A good work, we can presume, is itself commendable whether people value it or not. Recommendation is made to the lizard which nods after any activity it engages in, implicating its self-praise. The animal is personified for poetic effect. The English equivalent of “if you do not blow your trumpet, no one will blow it for you” may even more show the sense of the proverb– that if you do not appreciate your worth and dignify yourself, individuals may not bother to do it for you. Eneke the bird says because men have actually discovered to shoot without missing, he has actually learnt to fly without setting down. 16. Theory: Referential Types: Denotative/Connotative Analysis: Like the previous saying, this saying derives its message from folklore, in which human characteristics are offered to animals/non-human creatures. The meaning is both actual and metaphorical as well as multi-dimensional in scope. Changing situations bring to life innovations. If students, for example, establish unique ways of unfaithful in the examinations, referentially, the authorities also develop ipso facto, new techniques of capturing or detecting the cheats. When a man states yes, his Chi states yes likewise. p. 9 Theory: Ideational Types: Denotative/Connotative. Analysis: The proverb appropriately summarizes the essence of decision and strong will, within one’s mental context. Recommendation to chi, an individual’s individual god in Igbo culture, is of connotative import. The message interpreted is that guy needs to constantly take decisive decisions for himself and deal with to do whatever he jobs himself to do for that will constantly be the will of his supposed “god”. A possible English equivalent is that “heavens help those who assist themselves”, and as such, man needs to always be accountable for all his actions.

A chick that will become a dick can be found the really day it hatches. p. 46 Theory: Realist Types: Denotative/Connotative. Analysis: The saying explores the sensible sequence of things/ phenomena: that a basic analysis can be made from specific traits. In the real life, from the initial phase, from countenance and appearance, one is able to identify the excellent, the bad and the awful. The reference to the chick in our mind is illustrative: the chick that will not live long will most likely look frail and sickly, ideal from the day it is hatched.

Our actions, at particular times, are indices of our character, the proverb tells us. A child’s finger is not heated by a piece of hot yam which its mother takes into its palm. p. 47 Theory: Contextual Types: Denotive/Collocative Analysis: Offered the contextual/pragmatic knowledge of a mother’s love for her child especially in the Nigerian cultures, it is implied that whatever she does, even if such superficially appears hazardous, will be of benefit to the kid. This is because it is presupposed that no one enjoys a kid better than his/her mom.

Thus, the sense of the proverb, which for impact parades “child/mother”, “finger/palm”, “a piece of hot yam” etc collocates, is that love bears no harm. If there is love, there is no need for appointment in taking a cherished’s piece of suggestions, whether one considers it excellent or not, because a cherished person will not recommend a damaging remedy for whom he likes. 12 If one finger brought oil, it soiled the others. p. 87. Theory: Ideational Types: Denotative/Connotative/Stylistic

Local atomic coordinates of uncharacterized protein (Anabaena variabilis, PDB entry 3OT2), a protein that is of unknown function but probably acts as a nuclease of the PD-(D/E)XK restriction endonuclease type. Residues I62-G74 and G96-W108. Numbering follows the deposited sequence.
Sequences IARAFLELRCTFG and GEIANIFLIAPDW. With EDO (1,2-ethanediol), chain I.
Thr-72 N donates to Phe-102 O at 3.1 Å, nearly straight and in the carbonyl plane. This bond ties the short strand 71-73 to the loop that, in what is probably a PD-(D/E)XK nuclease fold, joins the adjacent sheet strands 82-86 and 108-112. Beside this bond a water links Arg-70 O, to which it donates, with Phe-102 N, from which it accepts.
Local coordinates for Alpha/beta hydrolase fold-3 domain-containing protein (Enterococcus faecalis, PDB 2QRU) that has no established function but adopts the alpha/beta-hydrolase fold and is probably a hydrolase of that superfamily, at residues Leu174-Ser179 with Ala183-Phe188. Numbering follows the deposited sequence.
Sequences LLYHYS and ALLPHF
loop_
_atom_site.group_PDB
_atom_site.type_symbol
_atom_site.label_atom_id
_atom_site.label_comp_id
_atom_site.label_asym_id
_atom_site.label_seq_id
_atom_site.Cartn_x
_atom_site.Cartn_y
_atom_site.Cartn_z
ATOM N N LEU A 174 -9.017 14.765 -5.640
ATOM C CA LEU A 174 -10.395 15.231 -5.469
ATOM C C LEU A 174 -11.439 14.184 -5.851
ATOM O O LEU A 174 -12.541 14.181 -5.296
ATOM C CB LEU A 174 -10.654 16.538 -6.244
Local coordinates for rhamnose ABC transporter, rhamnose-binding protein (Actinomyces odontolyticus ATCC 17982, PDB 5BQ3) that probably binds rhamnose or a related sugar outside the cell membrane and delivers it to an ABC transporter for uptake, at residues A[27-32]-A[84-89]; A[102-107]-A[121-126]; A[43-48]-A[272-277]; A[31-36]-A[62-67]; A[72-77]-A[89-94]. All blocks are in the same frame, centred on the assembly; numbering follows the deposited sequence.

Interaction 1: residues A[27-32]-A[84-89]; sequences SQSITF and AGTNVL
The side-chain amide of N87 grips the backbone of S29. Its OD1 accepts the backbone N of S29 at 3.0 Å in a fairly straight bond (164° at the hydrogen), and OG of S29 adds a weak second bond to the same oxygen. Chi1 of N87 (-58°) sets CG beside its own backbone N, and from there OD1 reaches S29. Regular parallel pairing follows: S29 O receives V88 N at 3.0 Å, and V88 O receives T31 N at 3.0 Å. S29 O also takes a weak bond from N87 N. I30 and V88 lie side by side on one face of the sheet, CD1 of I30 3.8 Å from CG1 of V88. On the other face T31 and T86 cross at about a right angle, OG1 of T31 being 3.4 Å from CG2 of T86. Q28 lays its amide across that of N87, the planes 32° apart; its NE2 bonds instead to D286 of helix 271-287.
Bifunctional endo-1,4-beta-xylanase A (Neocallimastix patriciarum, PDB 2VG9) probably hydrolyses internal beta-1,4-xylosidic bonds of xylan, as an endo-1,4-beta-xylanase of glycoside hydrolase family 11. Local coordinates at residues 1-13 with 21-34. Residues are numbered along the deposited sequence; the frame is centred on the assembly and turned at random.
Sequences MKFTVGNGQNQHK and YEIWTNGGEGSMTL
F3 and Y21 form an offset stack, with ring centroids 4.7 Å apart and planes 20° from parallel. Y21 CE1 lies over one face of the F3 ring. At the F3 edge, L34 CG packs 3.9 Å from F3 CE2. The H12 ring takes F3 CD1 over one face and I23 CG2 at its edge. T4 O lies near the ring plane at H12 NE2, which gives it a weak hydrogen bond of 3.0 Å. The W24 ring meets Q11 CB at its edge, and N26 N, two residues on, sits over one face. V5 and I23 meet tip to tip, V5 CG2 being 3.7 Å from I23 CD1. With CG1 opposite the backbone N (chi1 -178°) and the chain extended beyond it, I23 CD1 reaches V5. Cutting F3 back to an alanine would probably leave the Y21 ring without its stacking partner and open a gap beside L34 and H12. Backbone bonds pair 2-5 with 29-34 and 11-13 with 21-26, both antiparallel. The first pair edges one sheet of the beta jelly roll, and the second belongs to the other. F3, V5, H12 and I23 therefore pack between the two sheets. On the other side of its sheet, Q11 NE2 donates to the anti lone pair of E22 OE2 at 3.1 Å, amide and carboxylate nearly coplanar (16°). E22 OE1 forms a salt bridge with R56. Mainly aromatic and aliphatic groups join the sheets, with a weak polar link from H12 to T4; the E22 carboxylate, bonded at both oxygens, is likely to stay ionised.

Analysis: The saying highlights the principle of collective duty: what one does implicates the participation of the others. With tact reference to our understanding or ideas of the world, if a finger is dipped into the oil, other fingers get smeared alongside given that they are together. Simply put, an outrageous act by a person brings embarassment, odium and opprobrium to him and by extension, to his family and community. Stylistic factors to consider strike the choice of “brought” and “soiled” from the existing alternatives– which might further communicate the very same concept.

A kid can not spend for its mother’s milk. p. 117 Theory: Realist Types: Connotative/Collocative. Analysis: This proverb anchors an axiomatic fact: certain things are unquantifiable or valuable. No matter just how much the child offers the mother later in life, such is unworthy her milk, offered the kid at infancy. By extension, compassion, love (and such virtues) can not be completely reciprocated, as they are inestimably valuable. Collocates like “child, mom, milk” improve the sense of the meaning. An animal rubs its aching flank versus a tree, a guy asks his kinsman to scratch him p. 17. Theory: Realist/Stimulus-Response Types: Connotative/Stylistic. Analysis: By drawing our attention to the real world of human-animal behavioral patterns, the proverb draws the line in between a human and an animal. The proverb is suggestive of the social nature of guy, and the reality that “no man is an Island”. The proverb recommends that it is love that differentiates guys from animals. Individuals who do not seek their fellow people’ aid when in danger or trouble are therefore animalistic.

Significant word patterns like “aching”, “flank”, “kinsman”, “rubs”, “scratch”, that one would generally choose other words for, are used for stylistic functions, stimulating the connotative, figurative sense. Living fire begets cold, impotent ash. p. 118 Theory: Ideational Types: Connotative/Stylistic Analysis: The sense stimulated by this epigrammatic declaration is the vanity of arrogance. By creating the image/idea of fire in our mind, we are implicitly told that fire flares up in pride however its consequence is cold, impotent ash.

The connotative meanings of “cold” and “impotent” are quite necessary and their stylistic association with ash provides credence to the force of the meaning. Both fire and “ash” conjure in us human qualities– the fire brings to life a cold and impotent child in ash. The sense of the saying or its message is that people ought to be good and level-headed when they are appropriate (to be in a position) or alive; for, when they lose such position and pass away, they become useless and undesirable– consequently ending up being items of public disdain.